The Prudential Regulation Authority (PRA) became the first regulator in the world to publish their expectations for financial services firms relating to climate change, when it published a supervisory statement in April 2019 (SS3/19).
It is clear that regulatory and societal scrutiny is increasing regarding the impact that individual firms make on the planet, and how individual firms are affected. The large-scale Extinction Rebellion protests, which targeted financial services firms in the City of London attracting the attention of the global media, is testament to it.Insurers, as key economic actors can be affected by climate change in a number of ways. How insurers can show their Boards and regulators that they are proactively assessing, managing and reporting on the financial risks from climate change they are exposed to is paramount in meeting the regulatory expectations.
How are insurers affected by the risks from climate change?
Within SS3/19, the PRA identifies two primary channels through which insurers can be exposed to climate change risks:
- Physical risks – specific risk events (such as flood and hurricanes) or longer terms shifts in the climate (such as a rise in the average world temperature) occurring due to climate change.
- Transitional risks – risks that emerge during the process of adjustment to a low carbon economy that may become apparent in the form of emergence of disruptive technology, changes to policy, to peoples’ preferences and ensuing changes to business models.
Whilst these channels are somewhat theoretical in their nature, insurers can be affected by them in a number of ways. Examples where insurers may be affected:
The financial implications for insurers from climate change can appear across the risk spectrum, most notably liability-side risk, asset-side risk and non-financial risks:
These risks will affect both the asset and liability side of an insurer’s balance sheet, as well as the non-financial risks to which a firm is exposed to. It is far more all-encompassing than the financial risks resulting from climate change through their underwriting of specified risks.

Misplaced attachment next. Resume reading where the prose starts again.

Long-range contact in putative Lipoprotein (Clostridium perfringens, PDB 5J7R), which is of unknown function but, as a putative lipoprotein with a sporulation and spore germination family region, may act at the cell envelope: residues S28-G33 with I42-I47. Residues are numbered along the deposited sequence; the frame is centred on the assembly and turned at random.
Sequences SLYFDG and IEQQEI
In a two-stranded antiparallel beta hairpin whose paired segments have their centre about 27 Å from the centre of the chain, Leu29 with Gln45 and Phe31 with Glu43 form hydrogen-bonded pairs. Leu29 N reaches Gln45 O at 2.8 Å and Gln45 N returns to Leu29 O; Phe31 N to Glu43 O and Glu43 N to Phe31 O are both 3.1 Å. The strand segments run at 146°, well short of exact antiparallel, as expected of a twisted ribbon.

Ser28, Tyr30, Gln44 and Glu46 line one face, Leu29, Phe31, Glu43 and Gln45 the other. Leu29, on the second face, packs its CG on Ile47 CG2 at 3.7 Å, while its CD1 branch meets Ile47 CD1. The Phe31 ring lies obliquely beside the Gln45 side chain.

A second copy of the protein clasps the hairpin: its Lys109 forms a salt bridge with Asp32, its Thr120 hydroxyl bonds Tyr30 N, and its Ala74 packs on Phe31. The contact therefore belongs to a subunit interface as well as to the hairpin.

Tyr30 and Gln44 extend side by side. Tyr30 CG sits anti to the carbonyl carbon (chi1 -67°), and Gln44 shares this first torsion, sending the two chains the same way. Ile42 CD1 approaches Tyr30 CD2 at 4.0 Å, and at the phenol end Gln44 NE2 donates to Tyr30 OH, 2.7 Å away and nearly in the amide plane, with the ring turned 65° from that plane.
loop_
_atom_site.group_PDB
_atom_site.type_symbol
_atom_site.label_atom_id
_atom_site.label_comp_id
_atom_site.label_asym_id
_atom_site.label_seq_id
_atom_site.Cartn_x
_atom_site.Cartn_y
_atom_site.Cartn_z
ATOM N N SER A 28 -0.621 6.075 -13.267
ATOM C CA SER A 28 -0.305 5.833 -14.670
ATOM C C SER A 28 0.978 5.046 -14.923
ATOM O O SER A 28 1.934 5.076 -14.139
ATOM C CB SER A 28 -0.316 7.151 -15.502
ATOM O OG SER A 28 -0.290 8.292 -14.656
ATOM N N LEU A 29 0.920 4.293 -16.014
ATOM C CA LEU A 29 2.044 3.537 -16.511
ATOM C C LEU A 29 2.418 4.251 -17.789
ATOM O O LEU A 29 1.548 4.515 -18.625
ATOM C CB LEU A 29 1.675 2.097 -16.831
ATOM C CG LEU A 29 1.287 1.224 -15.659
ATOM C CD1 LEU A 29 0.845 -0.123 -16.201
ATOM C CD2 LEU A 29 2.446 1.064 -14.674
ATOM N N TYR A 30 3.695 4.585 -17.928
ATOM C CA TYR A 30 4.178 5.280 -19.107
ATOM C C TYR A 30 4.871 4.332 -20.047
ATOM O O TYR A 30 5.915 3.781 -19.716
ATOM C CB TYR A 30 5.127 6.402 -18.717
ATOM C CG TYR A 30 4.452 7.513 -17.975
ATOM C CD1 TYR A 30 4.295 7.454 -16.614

SS3/19 makes it clear that the PRA expects all insurance firms to be considering and acting upon the financial risks from climate change.
What can insurers do about these risks?
Firms are expected to provide the PRA with the name of their Senior Manager responsible for Climate Change Risk by 15 October 2019. The PRA will be asking to see your plans for addressing how to meet these expectations. Are you going to be ready?
Firms that are “Quoted Companies” (as defined by the Companies Act 2006) are already subjected to mandatory disclosures to their investors and shareholders to explain the environmental matters (including the impact of the company’s business on the environment) and greenhouse gases emissions. As firms begin hedging investments in high carbon creators against carbon reducing assets, are you ready to accurately report this offset in your company’s annual report?
SS3/19 sets out the PRA’s expectations of firms in identifying, monitoring and managing these risks. We expect that the plans submitted by firms should cover the following six areas:
How Deloitte can help?
Deloitte can help you meet the PRA’s expectations relating to climate change.
In order to understand more about the financial risks from climate change faced by the wider UK economy, please review Deloitte’s recently launched website, which has been created in collaboration with the ICAEW.
For more detail on how insurers can be impacted by climate change risks, and what they should be doing about it, please feel free to register for our forthcoming webinar on the topic, details of which can be found https://event.on24.com/wcc/r/2045531/306A62DF8729C0817B0C79DBED50EC82